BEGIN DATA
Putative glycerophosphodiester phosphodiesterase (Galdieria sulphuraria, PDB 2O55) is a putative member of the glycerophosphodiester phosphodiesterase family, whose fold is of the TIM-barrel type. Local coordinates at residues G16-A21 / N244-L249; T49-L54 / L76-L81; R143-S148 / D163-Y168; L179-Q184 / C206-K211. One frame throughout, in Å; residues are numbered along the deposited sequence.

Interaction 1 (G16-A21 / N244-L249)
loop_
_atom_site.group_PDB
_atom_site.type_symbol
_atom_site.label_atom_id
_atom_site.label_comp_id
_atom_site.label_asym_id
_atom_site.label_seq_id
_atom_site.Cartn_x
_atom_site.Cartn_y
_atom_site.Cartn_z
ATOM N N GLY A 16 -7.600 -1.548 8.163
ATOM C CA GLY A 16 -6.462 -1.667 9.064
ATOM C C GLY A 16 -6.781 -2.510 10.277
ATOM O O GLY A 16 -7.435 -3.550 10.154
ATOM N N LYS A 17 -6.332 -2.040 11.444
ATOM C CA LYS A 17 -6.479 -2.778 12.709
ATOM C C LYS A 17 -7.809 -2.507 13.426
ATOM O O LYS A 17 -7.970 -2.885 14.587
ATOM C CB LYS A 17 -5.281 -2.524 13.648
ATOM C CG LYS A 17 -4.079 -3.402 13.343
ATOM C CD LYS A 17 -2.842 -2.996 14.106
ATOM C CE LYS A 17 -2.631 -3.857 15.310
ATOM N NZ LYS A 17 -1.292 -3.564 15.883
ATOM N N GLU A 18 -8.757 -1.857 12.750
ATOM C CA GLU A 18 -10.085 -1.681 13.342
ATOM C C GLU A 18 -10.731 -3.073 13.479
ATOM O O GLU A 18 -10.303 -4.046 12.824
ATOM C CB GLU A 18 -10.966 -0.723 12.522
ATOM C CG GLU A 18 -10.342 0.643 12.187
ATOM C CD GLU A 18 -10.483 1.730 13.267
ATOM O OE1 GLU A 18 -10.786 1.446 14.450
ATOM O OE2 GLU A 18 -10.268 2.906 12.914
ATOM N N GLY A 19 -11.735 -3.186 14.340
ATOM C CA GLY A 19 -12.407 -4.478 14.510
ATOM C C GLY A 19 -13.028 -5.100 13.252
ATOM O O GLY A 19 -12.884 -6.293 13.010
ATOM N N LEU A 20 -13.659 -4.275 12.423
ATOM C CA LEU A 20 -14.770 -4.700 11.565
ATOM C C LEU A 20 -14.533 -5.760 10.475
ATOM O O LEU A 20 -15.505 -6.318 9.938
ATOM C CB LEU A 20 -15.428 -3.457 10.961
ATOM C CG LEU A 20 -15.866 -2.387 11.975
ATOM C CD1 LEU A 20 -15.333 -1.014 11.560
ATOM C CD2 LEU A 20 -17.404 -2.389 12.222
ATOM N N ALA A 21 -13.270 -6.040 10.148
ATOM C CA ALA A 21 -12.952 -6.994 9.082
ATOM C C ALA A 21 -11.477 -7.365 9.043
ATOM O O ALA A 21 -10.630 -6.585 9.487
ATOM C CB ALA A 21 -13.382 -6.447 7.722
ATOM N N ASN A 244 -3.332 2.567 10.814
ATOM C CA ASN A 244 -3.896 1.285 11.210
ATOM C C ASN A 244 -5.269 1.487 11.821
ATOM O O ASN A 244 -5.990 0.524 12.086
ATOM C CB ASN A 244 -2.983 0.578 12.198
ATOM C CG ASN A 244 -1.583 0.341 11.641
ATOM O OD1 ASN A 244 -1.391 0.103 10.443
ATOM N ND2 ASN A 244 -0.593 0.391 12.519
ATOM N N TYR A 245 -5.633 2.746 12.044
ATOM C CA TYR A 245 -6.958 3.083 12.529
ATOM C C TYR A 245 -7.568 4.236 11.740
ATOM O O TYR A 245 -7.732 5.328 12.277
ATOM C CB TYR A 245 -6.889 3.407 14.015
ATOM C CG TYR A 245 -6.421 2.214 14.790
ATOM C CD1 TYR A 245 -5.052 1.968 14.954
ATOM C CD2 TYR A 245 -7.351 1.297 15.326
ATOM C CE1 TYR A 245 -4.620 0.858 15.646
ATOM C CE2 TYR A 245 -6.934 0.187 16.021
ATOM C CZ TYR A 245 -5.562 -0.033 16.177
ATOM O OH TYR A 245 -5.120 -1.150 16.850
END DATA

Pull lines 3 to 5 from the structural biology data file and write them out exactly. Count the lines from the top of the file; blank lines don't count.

loop_
_atom_site.group_PDB
_atom_site.type_symbol